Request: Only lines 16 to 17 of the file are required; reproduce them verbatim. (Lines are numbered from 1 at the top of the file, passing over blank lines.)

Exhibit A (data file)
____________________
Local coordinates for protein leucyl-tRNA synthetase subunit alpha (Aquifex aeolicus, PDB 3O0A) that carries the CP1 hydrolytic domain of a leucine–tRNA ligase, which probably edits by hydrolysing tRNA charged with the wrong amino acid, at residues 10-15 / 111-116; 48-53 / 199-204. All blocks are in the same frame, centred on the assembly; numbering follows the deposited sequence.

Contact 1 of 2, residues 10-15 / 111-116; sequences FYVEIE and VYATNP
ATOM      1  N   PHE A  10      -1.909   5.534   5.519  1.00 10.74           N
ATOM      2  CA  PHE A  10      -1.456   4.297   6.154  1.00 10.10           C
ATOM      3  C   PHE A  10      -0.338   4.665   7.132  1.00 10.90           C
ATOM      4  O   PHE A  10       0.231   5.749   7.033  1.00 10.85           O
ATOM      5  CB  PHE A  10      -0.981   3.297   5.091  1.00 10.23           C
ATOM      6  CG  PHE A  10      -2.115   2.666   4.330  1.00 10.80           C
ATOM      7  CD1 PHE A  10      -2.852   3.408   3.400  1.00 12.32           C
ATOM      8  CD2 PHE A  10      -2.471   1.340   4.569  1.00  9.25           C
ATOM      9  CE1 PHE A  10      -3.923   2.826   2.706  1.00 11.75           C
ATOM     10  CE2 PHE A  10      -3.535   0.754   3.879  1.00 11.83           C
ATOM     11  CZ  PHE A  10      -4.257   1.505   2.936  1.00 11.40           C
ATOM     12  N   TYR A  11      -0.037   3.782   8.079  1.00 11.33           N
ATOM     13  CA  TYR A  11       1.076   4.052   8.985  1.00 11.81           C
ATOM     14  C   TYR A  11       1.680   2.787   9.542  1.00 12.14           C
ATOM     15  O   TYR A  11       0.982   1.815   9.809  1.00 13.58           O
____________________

ATOM     14  C   TYR A  11       1.680   2.787   9.542  1.00 12.14           C
ATOM     15  O   TYR A  11       0.982   1.815   9.809  1.00 13.58           O